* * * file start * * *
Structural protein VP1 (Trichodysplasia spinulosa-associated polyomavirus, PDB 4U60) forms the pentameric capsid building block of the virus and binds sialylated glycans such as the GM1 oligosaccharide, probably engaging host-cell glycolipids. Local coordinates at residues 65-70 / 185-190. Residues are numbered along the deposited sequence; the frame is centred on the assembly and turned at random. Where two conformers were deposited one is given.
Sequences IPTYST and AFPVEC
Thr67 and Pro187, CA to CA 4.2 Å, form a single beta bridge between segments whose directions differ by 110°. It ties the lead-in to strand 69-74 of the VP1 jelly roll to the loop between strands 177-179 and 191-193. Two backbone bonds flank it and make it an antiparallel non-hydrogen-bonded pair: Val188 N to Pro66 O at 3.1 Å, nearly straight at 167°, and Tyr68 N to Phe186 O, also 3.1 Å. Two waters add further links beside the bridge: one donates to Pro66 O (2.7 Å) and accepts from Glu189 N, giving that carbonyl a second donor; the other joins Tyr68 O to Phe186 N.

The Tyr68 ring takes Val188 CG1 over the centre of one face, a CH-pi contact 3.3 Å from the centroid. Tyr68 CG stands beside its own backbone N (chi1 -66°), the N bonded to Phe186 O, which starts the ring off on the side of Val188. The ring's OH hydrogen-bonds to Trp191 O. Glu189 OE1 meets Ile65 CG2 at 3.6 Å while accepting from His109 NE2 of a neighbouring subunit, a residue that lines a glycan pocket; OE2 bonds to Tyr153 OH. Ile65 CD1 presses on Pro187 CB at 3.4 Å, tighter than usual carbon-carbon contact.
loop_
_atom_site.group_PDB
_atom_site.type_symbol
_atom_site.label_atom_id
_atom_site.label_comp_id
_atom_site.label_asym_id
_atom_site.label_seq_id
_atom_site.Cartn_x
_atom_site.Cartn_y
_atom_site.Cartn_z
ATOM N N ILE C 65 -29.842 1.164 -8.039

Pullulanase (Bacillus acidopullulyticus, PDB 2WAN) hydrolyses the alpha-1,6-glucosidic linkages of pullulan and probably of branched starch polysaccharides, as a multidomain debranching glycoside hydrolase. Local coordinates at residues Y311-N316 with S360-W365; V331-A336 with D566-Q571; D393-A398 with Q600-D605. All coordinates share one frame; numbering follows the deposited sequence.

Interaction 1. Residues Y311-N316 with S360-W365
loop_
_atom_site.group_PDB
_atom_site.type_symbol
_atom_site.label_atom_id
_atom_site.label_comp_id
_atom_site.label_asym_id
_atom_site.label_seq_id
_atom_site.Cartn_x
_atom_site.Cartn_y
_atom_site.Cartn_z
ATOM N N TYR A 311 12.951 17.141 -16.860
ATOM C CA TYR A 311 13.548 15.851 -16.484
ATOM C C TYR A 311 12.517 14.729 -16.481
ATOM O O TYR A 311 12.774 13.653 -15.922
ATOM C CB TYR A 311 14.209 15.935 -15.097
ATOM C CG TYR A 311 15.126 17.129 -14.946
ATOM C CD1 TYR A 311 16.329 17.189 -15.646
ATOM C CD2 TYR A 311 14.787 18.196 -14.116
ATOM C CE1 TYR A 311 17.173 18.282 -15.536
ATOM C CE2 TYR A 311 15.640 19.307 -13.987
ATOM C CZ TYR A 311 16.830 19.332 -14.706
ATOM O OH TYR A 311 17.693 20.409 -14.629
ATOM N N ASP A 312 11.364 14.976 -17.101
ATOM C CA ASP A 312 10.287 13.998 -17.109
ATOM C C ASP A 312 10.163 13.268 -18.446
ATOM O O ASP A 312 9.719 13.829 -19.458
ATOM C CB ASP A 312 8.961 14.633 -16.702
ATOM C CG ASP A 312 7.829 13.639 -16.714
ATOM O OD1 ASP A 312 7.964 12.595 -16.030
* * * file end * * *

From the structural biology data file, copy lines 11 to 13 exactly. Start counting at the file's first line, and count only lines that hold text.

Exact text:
_atom_site.label_seq_id
_atom_site.Cartn_x
_atom_site.Cartn_y